By From the Lowell Sun
LOWELL -- Chanra Chhean likes to reach for the sky.
He's a pole vaulter at Lowell High School, and some day, he would like his workplace to be high in the sky, where he could address the people behind him with, "Ladies and gentlemen, we'll be reaching a cruising altitude of about 32,000 feet..."
And Marty Meehan, the former 5th District congressman and current UMass Lowell chancellor, helped Chhean and other recent immigrants soar toward residency and citizenship.
Meehan will be honored Wednesday with the Lamp of Liberty Award for his fight "for the rights of new immigrants, ensuring them access to such basic necessities as education, employment, health care and social justice."
The evening gala feting Meehan will be at Stonehedge Inn in Tyngsboro, scheduled from 6 to 9.
The Lowell Community Health Center and the International Institute of Lowell, which present the award, benefit from the evening's proceeds.
"I've worked with both organizations on immigration issues and I think they're both outstanding," said Meehan yesterday. "Obviously, I'm honored and flattered and look forward to a successful fundraising event."
Chhean, 16, is a senior at Lowell High, vice president of his class and a member of the National Honor Society. He is captain of the boys' varsity gymnastics and outdoor track teams, and works part time at Lowell Community Health Center as a peer counselor.
Chhean, who arrived in the U.S. with his parents from Cambodia in the spring of 2002, says Meehan's office helped him navigate the process toward becoming a legal resident.
Chhean received his green card Sept. 19, the day after his 16th birthday.
"It was the best present I could ever receive," he said yesterday in a lunchtime interview at the high school. "It was a huge process."
It has not been easy. Chhean now lives with his grandmother. His parents divorced since arriving here, and his father returned to Cambodia and his mother now lives in Pennsylvania.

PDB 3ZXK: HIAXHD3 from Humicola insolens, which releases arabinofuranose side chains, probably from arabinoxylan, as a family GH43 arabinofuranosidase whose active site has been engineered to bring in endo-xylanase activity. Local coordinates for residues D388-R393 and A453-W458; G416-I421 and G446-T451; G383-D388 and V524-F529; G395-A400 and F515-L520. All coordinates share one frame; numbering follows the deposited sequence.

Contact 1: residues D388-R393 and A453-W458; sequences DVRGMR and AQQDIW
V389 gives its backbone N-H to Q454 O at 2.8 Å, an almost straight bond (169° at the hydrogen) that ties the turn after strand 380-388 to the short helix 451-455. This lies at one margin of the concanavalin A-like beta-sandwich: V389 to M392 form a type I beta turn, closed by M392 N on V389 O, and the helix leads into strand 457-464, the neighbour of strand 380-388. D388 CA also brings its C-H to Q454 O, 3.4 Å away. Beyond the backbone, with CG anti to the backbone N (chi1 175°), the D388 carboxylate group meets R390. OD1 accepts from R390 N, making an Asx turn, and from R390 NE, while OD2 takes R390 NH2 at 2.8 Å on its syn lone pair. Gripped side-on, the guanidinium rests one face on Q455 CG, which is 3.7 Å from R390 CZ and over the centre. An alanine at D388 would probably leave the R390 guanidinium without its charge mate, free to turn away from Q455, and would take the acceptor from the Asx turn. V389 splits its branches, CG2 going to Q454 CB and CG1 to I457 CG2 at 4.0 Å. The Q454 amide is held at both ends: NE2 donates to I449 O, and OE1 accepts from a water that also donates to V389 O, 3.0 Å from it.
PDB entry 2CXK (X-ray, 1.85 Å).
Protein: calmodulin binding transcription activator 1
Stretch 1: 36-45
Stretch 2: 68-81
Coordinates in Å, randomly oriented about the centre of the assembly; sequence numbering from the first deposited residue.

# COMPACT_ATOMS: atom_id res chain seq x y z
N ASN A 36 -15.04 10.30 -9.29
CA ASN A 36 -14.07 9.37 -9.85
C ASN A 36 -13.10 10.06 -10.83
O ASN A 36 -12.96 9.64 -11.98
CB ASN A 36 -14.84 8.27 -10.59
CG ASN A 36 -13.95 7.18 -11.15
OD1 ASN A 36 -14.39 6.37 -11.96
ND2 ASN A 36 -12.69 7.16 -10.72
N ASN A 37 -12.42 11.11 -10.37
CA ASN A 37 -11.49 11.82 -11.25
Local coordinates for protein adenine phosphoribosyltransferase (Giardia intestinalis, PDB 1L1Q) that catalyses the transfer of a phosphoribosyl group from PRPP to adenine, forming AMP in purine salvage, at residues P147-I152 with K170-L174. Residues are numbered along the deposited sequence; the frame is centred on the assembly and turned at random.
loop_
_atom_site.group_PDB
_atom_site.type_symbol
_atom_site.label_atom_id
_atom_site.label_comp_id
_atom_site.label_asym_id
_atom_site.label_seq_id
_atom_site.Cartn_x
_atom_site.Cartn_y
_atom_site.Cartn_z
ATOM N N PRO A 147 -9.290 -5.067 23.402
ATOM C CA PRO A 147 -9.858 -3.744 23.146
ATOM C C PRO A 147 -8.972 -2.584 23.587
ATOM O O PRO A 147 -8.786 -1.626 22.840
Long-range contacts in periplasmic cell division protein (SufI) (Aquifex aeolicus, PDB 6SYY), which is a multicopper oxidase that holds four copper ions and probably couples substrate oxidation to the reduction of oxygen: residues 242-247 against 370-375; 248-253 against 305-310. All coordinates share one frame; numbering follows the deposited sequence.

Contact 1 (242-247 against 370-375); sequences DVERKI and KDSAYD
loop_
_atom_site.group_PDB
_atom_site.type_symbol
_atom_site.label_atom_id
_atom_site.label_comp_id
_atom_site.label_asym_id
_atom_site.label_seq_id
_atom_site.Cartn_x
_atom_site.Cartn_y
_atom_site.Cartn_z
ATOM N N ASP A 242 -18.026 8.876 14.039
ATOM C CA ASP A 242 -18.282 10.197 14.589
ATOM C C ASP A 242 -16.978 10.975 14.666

"The great thing about here is that I was able to go to school, to obtain health insurance while I was waiting for my green card. If I couldn't go to school I would probably just be home."
As his senior year approached, Chhean began to fret.
"I thought it was not going anywhere. I want to go to a good university, and you cannot do that without a green card. And I don't have the money to go as an exchange student. I felt upset and helpless, but I had to keep pushing on."
Meehan remembers "a young man with enormous potential, smart, and frustrated.
"Since 9/11, the process has become more difficult and frankly, there have been more problems in terms of processing. They're understaffed, and it shouldn't be that you have to go to your congressional office for help." But, Meehan, added, there is a "maze of bureaucracy."
Meehan's immigration aide "gave me good advice," said Chhean. "I got more involved and I asked and he gave me some different alternatives."
Once he received his green card, says Chhean, it started the clock toward citizenship. In four years, he would be eligible to apply for citizenship.
Chhean's work as a peer counselor at Lowell Community Health Center began his freshman year with training. Now, as a peer counselor with the Cambodian Youth Development Program, he discusses with Cambodian teenagers the perils of teen pregnancy, sexually transmitted diseases, substance abuse and violence. He also discusses "ways they can come out of their shell and be who they. Some kids are not comfortable speaking with other people, so they hide themselves. I am there to talk to them and help them. It keeps me busy. Though his work schedule usually includes just Monday and Wednesday afternoons, he's usually there two other days, too. And he takes an art class Wednesday evenings.
"It keeps me busy."
He also says he knew community work "might help with my paperwork, and I wanted to get into a good college, and that would help my resume. I try to do community service as much as I can. I will take any opportunity they give me."
He's not sure where he'll attend college next year, but Chhean plans to major in engineering, and then "join the Air Force to fly. I have a passion for flying."
For now, he appreciates the city, its diversity and its opportunities.
"You have the opportunity to do anything. And you don't have to be born here to do all that stuff. You just have to be committed."
Tickets for the Lamp of Liberty Award gala are $85 (includes international wines, hors d'ouevres, music and dancing), and are available by calling 978-459-9031, ext. 31, or by e-mail, at firstname.lastname@example.org